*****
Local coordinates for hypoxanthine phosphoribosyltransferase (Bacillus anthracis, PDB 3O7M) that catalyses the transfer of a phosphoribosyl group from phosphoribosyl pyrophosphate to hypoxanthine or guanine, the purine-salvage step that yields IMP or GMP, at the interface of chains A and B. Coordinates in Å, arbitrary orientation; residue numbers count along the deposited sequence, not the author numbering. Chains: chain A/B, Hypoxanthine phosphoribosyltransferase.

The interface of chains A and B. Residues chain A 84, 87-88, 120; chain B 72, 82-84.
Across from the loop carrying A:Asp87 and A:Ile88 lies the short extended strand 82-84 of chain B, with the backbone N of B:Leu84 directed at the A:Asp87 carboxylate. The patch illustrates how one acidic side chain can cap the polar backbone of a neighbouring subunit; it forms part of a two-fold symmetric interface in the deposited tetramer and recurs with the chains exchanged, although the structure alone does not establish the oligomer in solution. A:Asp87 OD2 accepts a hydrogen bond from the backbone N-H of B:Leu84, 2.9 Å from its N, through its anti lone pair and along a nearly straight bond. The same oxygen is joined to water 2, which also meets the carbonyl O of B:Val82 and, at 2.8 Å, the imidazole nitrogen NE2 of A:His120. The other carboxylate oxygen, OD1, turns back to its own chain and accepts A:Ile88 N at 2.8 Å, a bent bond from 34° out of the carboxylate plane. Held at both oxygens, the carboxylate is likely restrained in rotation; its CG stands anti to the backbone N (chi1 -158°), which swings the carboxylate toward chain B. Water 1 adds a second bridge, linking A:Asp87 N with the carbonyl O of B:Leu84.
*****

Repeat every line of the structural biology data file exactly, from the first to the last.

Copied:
Local coordinates for hypoxanthine phosphoribosyltransferase (Bacillus anthracis, PDB 3O7M) that catalyses the transfer of a phosphoribosyl group from phosphoribosyl pyrophosphate to hypoxanthine or guanine, the purine-salvage step that yields IMP or GMP, at the interface of chains A and B. Coordinates in Å, arbitrary orientation; residue numbers count along the deposited sequence, not the author numbering. Chains: chain A/B, Hypoxanthine phosphoribosyltransferase.

The interface of chains A and B. Residues chain A 84, 87-88, 120; chain B 72, 82-84.
Across from the loop carrying A:Asp87 and A:Ile88 lies the short extended strand 82-84 of chain B, with the backbone N of B:Leu84 directed at the A:Asp87 carboxylate. The patch illustrates how one acidic side chain can cap the polar backbone of a neighbouring subunit; it forms part of a two-fold symmetric interface in the deposited tetramer and recurs with the chains exchanged, although the structure alone does not establish the oligomer in solution. A:Asp87 OD2 accepts a hydrogen bond from the backbone N-H of B:Leu84, 2.9 Å from its N, through its anti lone pair and along a nearly straight bond. The same oxygen is joined to water 2, which also meets the carbonyl O of B:Val82 and, at 2.8 Å, the imidazole nitrogen NE2 of A:His120. The other carboxylate oxygen, OD1, turns back to its own chain and accepts A:Ile88 N at 2.8 Å, a bent bond from 34° out of the carboxylate plane. Held at both oxygens, the carboxylate is likely restrained in rotation; its CG stands anti to the backbone N (chi1 -158°), which swings the carboxylate toward chain B. Water 1 adds a second bridge, linking A:Asp87 N with the carbonyl O of B:Leu84.